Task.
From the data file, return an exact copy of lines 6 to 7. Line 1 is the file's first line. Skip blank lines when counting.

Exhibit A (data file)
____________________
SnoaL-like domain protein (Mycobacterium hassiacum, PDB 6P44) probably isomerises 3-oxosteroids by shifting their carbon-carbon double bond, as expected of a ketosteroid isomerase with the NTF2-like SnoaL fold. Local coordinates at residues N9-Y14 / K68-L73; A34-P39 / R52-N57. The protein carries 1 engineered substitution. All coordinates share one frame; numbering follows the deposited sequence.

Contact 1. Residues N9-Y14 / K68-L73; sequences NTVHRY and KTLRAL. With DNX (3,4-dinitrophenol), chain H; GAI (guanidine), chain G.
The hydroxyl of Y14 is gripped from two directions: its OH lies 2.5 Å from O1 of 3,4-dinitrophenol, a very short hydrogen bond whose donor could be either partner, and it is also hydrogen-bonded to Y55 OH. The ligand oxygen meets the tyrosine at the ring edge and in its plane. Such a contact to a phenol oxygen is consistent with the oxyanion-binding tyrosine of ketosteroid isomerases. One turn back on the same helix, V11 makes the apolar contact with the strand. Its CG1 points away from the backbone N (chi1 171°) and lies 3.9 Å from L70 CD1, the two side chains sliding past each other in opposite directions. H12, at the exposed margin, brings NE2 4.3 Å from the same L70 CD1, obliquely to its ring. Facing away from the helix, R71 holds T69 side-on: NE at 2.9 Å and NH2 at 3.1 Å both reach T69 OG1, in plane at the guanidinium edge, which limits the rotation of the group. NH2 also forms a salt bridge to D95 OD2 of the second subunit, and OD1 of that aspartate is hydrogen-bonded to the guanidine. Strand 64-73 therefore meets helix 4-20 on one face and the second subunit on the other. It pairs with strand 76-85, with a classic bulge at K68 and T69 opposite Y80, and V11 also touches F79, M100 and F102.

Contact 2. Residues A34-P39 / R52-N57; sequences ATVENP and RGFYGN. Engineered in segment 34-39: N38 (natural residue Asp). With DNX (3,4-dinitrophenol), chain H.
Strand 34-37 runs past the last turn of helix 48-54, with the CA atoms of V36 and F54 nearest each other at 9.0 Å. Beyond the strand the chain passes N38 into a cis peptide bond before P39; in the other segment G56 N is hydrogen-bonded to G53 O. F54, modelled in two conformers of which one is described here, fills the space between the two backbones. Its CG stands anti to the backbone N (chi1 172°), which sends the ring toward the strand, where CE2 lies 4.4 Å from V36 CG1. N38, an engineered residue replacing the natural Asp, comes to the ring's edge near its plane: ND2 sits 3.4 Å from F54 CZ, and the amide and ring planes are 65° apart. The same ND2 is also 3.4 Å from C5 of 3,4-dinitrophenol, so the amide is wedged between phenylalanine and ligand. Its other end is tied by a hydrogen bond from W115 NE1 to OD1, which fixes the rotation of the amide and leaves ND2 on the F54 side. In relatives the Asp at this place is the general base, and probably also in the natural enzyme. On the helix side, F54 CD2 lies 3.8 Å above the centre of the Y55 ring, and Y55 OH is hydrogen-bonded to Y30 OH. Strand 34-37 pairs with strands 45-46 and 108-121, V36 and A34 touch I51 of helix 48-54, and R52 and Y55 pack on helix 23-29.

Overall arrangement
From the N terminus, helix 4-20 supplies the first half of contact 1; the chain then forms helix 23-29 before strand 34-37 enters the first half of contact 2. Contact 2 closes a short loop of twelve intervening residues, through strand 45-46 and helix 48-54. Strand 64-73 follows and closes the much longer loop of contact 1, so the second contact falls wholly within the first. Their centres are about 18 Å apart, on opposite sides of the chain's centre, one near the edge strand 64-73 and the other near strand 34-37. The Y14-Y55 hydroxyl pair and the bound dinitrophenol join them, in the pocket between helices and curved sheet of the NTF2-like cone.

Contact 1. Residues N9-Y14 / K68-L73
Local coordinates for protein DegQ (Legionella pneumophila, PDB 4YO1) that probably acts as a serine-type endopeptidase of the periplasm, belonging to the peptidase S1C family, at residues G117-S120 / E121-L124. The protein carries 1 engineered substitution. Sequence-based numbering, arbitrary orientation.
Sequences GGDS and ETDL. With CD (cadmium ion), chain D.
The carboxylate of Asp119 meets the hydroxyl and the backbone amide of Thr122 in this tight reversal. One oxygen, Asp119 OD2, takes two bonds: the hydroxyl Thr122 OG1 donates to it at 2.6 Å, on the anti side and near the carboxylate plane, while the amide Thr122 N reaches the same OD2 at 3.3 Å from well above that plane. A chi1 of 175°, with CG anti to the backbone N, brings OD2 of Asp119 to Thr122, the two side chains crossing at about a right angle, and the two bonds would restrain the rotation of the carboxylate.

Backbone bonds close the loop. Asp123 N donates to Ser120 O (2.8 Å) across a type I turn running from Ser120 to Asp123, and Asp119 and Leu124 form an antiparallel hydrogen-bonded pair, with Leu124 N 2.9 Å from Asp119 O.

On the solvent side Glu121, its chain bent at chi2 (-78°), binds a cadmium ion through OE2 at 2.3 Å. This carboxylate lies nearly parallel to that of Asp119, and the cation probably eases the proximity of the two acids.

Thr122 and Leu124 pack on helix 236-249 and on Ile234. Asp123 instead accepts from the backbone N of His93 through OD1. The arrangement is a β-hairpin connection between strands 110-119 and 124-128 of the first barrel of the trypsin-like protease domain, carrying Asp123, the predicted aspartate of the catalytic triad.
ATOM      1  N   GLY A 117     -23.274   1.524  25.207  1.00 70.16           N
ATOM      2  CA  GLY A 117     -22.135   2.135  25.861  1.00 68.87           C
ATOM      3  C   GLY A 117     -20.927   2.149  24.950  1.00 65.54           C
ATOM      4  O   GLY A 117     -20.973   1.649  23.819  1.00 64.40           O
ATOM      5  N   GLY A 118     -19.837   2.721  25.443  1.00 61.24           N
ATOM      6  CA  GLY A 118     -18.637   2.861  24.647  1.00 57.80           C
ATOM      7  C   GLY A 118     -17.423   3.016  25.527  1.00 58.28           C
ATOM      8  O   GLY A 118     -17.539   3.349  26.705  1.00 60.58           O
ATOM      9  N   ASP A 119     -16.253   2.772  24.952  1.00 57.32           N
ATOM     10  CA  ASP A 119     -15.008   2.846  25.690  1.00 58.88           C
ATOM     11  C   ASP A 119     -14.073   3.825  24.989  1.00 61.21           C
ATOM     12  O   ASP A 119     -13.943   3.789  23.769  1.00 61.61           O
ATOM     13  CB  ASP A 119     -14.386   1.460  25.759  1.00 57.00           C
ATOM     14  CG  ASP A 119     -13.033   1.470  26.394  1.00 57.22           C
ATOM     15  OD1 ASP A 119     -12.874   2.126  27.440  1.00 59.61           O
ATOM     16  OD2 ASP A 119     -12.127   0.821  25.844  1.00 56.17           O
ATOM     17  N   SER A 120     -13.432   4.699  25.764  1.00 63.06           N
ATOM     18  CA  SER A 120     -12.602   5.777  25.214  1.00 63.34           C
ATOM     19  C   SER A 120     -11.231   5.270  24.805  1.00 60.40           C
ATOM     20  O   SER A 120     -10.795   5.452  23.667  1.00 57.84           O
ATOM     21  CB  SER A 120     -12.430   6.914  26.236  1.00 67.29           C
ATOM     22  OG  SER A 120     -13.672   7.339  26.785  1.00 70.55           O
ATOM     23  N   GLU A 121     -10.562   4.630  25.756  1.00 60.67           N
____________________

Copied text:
Overall arrangement
From the N terminus, helix 4-20 supplies the first half of contact 1; the chain then forms helix 23-29 before strand 34-37 enters the first half of contact 2. Contact 2 closes a short loop of twelve intervening residues, through strand 45-46 and helix 48-54. Strand 64-73 follows and closes the much longer loop of contact 1, so the second contact falls wholly within the first. Their centres are about 18 Å apart, on opposite sides of the chain's centre, one near the edge strand 64-73 and the other near strand 34-37. The Y14-Y55 hydroxyl pair and the bound dinitrophenol join them, in the pocket between helices and curved sheet of the NTF2-like cone.